Voluntary liquidation is a mechanism within South African insolvency law that allows a business that faces financial difficulties to find relief. This is where an application is made to the High Court of South Africa to place the company under the liquidation process owing to its inability to satisfy its creditors. A company is in a position where it is unable to pay its debts to its creditors as they fall due, the decision may be taken by its shareholders and board of directors to submit the company for voluntary liquidation. The company may be put into this position for several reasons, but the requirements for voluntary liquidation to proceed will remain the same. This article shall provide a brief overview of the requirements which must be present for a voluntary liquidation application to succeed.
South Africa’s insolvency law is regulated by the Insolvency Act No. 24 of 1936; the Constitution of South Africa Act No. 108 of 1996; the Companies Act No. 71 of 2008 and where these pieces of legislation are silent, the common law. Section 80 of the Companies Act sets out the requirements for the voluntary winding up of a solvent company. The first requirement is that the company must have adopted a special resolution that provides for the winding up by the company or its creditors. Secondly, the company would have to be compliant with CIPC (Companies and Intellectual Property Commission) by filing with it the resolution for winding up as well as the prescribed notice thereof and the payment of the fee. Once these steps outlined have been complied with, the Companies Act sees this as the beginning of the winding-up process of a company.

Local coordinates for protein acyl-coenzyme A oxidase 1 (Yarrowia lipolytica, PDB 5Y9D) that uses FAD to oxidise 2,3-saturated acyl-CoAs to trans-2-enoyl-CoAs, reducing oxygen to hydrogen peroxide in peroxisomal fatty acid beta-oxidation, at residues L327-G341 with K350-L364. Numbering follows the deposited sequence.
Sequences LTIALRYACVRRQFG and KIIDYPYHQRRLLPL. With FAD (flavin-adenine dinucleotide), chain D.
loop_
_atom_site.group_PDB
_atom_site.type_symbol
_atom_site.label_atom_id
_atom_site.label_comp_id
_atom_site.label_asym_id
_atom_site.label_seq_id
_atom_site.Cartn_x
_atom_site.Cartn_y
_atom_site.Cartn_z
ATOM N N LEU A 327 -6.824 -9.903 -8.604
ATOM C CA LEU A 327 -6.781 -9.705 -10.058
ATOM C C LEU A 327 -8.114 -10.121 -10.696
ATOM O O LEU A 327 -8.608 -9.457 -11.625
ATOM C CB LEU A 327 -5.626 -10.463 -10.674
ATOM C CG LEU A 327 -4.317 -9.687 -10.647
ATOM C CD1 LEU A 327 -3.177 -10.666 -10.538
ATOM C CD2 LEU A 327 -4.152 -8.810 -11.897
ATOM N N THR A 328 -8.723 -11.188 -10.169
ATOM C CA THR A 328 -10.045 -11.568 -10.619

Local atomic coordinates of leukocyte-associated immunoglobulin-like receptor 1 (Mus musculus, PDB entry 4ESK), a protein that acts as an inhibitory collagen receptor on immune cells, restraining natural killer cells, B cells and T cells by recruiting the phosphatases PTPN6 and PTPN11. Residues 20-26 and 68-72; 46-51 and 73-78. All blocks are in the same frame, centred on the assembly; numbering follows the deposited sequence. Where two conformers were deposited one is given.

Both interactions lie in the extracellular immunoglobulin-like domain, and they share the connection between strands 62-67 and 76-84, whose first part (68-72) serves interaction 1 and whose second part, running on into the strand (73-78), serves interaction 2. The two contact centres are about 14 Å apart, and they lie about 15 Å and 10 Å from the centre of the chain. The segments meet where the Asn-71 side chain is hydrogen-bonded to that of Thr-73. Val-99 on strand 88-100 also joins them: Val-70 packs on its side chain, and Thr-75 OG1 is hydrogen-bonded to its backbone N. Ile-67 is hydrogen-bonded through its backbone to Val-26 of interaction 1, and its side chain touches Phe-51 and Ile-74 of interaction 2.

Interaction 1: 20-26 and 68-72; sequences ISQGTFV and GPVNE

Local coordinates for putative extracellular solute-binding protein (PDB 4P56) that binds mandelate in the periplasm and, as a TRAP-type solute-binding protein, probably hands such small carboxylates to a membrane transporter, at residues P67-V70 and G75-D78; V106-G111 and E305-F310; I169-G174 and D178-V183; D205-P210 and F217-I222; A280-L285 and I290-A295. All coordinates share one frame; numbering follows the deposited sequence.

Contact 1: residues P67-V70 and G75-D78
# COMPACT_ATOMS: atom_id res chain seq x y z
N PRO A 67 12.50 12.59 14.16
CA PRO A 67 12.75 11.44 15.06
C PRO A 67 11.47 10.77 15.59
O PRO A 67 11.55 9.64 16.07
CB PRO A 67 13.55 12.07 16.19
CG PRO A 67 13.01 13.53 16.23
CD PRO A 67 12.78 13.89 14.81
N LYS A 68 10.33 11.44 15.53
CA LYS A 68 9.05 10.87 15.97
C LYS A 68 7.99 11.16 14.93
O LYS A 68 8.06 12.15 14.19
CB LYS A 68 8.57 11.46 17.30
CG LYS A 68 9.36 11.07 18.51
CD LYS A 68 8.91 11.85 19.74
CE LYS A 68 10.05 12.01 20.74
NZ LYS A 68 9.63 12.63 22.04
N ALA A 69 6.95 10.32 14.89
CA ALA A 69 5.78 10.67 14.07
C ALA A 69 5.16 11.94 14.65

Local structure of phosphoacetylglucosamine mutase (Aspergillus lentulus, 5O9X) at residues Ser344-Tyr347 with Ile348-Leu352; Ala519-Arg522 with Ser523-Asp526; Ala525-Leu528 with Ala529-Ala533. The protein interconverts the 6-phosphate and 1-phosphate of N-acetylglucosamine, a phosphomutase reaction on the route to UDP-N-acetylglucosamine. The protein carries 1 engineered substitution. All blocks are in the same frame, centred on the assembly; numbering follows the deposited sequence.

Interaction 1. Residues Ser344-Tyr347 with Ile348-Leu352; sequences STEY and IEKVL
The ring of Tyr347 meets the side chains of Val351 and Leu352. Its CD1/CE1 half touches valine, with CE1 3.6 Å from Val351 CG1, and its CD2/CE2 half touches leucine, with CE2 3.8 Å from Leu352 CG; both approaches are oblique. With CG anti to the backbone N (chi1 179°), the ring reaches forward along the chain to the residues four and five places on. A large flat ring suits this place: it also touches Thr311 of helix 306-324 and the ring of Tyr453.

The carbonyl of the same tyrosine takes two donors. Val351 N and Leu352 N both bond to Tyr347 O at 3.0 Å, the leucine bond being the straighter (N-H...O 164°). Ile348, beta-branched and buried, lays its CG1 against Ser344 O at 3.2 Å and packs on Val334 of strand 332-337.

A resolution may provide for the winding up of a company, however before the filing the resolution and notice it is imperative for the company to ensure that it has arranged for security for the payment of the company’s debts to be satisfied within 12 months after the start of the winding-up of the company. However, should the company wish to dispense with the security they must obtain the consent of the Master to dispense therewith. This may only be done if the company has submitted to the Master both a sworn statement by a director authorized by the board of directors stating that the company has no debts, as well as a certificate from the company’s auditors that to the best of their knowledge the company has no debts.
This is merely a brief overview of some of the requirements necessary for the voluntary liquidation of a company.
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